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Make it Easy for Them to Remember Your Name
Developing new business is always a challenge. Bob Weiss advises that a simple gesture may make the difference between a forgotten exchange and the beginning of a successful relationship.
I met a university chancellor during a business meeting last week. As I shook his hand I said my name in introduction and handed him my card. He said “hello” in return-and not a word more.
This was the first time we’d met. I knew his name, first and last, but by failing to introduce himself to me I had no idea how to address him during the meeting. (Is he Robert, Bob or Bobby?) Nor did I know how to address a note thanking him for taking the time to meet with us. (So, we had to call his office afterward and get all of that information. Business cards weren’t part of his meeting repertoire either.)
Perhaps a university chancellor can get away with doing this because so many people are seeking the time and favor of a chief executive. However, a lawyer, accountant or any other professional who depends on word-of-mouth referrals simply cannot.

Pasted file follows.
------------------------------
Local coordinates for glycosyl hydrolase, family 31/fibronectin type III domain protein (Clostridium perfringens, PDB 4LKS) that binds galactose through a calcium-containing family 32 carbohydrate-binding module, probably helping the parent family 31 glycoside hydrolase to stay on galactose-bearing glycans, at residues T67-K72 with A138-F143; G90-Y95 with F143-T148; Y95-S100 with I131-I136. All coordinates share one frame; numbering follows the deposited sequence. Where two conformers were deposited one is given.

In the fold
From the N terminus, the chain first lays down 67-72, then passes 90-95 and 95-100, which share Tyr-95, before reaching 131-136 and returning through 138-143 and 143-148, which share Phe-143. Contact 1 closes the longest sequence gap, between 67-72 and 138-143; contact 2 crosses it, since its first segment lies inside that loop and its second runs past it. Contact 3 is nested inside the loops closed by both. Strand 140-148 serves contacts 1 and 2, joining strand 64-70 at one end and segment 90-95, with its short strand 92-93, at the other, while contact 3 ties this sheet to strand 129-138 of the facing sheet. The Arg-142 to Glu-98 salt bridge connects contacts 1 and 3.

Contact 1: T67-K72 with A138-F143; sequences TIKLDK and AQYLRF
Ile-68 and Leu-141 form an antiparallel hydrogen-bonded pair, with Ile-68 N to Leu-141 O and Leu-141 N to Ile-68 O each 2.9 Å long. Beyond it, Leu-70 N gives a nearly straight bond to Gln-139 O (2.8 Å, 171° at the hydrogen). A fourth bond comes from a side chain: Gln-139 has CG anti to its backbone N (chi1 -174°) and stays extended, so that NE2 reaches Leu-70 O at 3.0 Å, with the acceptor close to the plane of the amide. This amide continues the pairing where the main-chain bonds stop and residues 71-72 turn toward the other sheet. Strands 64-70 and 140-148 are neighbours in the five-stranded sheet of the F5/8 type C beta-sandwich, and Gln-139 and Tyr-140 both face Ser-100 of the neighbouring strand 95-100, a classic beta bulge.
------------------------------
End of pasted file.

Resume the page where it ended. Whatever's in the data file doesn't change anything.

So always say your name clearly and slowly when meeting people, even those you have met once or twice before. And introduce yourself this way: “Good morning, I’m Bob (pause) Bob Weiss.”
Repeating your first name increases the likelihood those with whom you are developing relationships will commit it to memory. And after meeting someone for the first time, send them a short personal note. 
- Bob Weiss is president of Alyn-Weiss and Associates, Inc., a Denver-based marketing consulting group which has worked with both corporate, transactional and defense firms and contingent fee practices nationwide for more than 20 years.
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